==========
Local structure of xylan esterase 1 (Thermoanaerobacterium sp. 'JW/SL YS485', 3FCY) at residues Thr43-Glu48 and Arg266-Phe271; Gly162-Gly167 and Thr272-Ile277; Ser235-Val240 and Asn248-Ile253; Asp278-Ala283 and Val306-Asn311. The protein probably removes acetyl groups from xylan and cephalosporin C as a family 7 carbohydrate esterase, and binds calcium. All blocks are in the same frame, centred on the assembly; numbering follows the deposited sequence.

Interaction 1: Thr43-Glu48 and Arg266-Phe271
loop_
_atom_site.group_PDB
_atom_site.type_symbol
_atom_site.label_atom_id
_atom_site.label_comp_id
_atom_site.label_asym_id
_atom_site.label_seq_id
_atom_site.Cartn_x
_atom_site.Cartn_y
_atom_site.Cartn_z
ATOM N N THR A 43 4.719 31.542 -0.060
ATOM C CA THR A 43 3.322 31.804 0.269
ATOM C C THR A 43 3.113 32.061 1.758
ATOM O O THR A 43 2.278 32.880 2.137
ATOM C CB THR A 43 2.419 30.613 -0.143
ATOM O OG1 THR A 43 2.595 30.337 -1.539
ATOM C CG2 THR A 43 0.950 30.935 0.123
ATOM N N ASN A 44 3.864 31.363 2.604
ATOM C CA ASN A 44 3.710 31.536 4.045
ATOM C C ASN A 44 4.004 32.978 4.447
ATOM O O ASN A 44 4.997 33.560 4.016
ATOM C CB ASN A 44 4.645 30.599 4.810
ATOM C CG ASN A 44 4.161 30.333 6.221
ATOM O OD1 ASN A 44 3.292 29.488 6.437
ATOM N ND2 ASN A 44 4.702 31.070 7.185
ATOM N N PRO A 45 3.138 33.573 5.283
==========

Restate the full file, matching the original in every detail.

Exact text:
Local structure of xylan esterase 1 (Thermoanaerobacterium sp. 'JW/SL YS485', 3FCY) at residues Thr43-Glu48 and Arg266-Phe271; Gly162-Gly167 and Thr272-Ile277; Ser235-Val240 and Asn248-Ile253; Asp278-Ala283 and Val306-Asn311. The protein probably removes acetyl groups from xylan and cephalosporin C as a family 7 carbohydrate esterase, and binds calcium. All blocks are in the same frame, centred on the assembly; numbering follows the deposited sequence.

Interaction 1: Thr43-Glu48 and Arg266-Phe271
loop_
_atom_site.group_PDB
_atom_site.type_symbol
_atom_site.label_atom_id
_atom_site.label_comp_id
_atom_site.label_asym_id
_atom_site.label_seq_id
_atom_site.Cartn_x
_atom_site.Cartn_y
_atom_site.Cartn_z
ATOM N N THR A 43 4.719 31.542 -0.060
ATOM C CA THR A 43 3.322 31.804 0.269
ATOM C C THR A 43 3.113 32.061 1.758
ATOM O O THR A 43 2.278 32.880 2.137
ATOM C CB THR A 43 2.419 30.613 -0.143
ATOM O OG1 THR A 43 2.595 30.337 -1.539
ATOM C CG2 THR A 43 0.950 30.935 0.123
ATOM N N ASN A 44 3.864 31.363 2.604
ATOM C CA ASN A 44 3.710 31.536 4.045
ATOM C C ASN A 44 4.004 32.978 4.447
ATOM O O ASN A 44 4.997 33.560 4.016
ATOM C CB ASN A 44 4.645 30.599 4.810
ATOM C CG ASN A 44 4.161 30.333 6.221
ATOM O OD1 ASN A 44 3.292 29.488 6.437
ATOM N ND2 ASN A 44 4.702 31.070 7.185
ATOM N N PRO A 45 3.138 33.573 5.283